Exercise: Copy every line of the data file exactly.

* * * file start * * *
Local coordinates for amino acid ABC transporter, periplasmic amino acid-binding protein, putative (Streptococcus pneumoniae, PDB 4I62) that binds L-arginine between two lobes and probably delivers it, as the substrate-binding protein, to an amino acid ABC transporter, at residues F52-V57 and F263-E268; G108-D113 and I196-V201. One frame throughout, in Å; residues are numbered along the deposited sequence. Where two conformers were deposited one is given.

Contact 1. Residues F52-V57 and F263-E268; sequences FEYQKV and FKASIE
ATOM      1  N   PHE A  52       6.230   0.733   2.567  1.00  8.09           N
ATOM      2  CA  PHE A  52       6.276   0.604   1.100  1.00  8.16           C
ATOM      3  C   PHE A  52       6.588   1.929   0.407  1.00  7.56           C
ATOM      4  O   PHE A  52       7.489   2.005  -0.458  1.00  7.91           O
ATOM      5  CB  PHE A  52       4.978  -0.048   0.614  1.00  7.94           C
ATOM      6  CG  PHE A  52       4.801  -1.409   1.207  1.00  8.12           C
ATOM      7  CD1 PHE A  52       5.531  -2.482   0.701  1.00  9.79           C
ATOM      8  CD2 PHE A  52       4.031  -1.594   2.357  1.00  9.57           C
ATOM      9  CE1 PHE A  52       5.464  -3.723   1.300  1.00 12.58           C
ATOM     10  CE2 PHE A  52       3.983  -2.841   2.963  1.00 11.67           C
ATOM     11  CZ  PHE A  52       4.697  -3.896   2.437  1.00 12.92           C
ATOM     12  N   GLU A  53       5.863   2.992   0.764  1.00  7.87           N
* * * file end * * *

Local coordinates for amino acid ABC transporter, periplasmic amino acid-binding protein, putative (Streptococcus pneumoniae, PDB 4I62) that binds L-arginine between two lobes and probably delivers it, as the substrate-binding protein, to an amino acid ABC transporter, at residues F52-V57 and F263-E268; G108-D113 and I196-V201. One frame throughout, in Å; residues are numbered along the deposited sequence. Where two conformers were deposited one is given.

Contact 1. Residues F52-V57 and F263-E268; sequences FEYQKV and FKASIE
ATOM      1  N   PHE A  52       6.230   0.733   2.567  1.00  8.09           N
ATOM      2  CA  PHE A  52       6.276   0.604   1.100  1.00  8.16           C
ATOM      3  C   PHE A  52       6.588   1.929   0.407  1.00  7.56           C
ATOM      4  O   PHE A  52       7.489   2.005  -0.458  1.00  7.91           O
ATOM      5  CB  PHE A  52       4.978  -0.048   0.614  1.00  7.94           C
ATOM      6  CG  PHE A  52       4.801  -1.409   1.207  1.00  8.12           C
ATOM      7  CD1 PHE A  52       5.531  -2.482   0.701  1.00  9.79           C
ATOM      8  CD2 PHE A  52       4.031  -1.594   2.357  1.00  9.57           C
ATOM      9  CE1 PHE A  52       5.464  -3.723   1.300  1.00 12.58           C
ATOM     10  CE2 PHE A  52       3.983  -2.841   2.963  1.00 11.67           C
ATOM     11  CZ  PHE A  52       4.697  -3.896   2.437  1.00 12.92           C
ATOM     12  N   GLU A  53       5.863   2.992   0.764  1.00  7.87           N